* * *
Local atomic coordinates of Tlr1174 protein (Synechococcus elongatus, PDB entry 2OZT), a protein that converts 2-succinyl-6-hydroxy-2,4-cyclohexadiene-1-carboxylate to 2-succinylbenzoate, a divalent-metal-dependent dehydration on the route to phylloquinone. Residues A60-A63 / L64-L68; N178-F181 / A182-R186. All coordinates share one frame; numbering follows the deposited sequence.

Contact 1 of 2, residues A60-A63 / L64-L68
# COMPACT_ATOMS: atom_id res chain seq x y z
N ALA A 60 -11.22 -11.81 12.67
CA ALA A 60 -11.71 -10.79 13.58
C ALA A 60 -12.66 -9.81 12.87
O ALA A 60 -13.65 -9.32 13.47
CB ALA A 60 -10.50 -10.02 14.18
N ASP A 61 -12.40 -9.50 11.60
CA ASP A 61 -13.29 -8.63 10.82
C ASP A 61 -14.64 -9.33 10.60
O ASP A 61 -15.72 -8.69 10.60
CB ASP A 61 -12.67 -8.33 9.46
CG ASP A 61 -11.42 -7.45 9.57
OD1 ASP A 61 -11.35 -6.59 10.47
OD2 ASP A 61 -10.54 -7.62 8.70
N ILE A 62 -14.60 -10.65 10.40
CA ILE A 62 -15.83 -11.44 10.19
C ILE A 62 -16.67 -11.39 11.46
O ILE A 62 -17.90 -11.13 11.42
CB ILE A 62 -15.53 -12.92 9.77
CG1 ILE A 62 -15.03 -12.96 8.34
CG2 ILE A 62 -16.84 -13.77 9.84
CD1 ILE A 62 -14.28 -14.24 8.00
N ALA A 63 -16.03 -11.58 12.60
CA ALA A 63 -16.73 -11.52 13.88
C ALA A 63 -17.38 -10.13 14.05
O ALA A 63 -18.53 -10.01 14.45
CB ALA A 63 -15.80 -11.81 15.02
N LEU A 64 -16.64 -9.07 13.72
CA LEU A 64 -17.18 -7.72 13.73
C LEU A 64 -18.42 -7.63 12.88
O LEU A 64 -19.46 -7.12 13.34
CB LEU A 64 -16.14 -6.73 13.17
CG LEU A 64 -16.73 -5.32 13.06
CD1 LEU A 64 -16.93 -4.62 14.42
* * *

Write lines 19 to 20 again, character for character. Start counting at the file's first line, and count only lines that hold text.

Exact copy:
C ILE A 62 -16.67 -11.39 11.46
O ILE A 62 -17.90 -11.13 11.42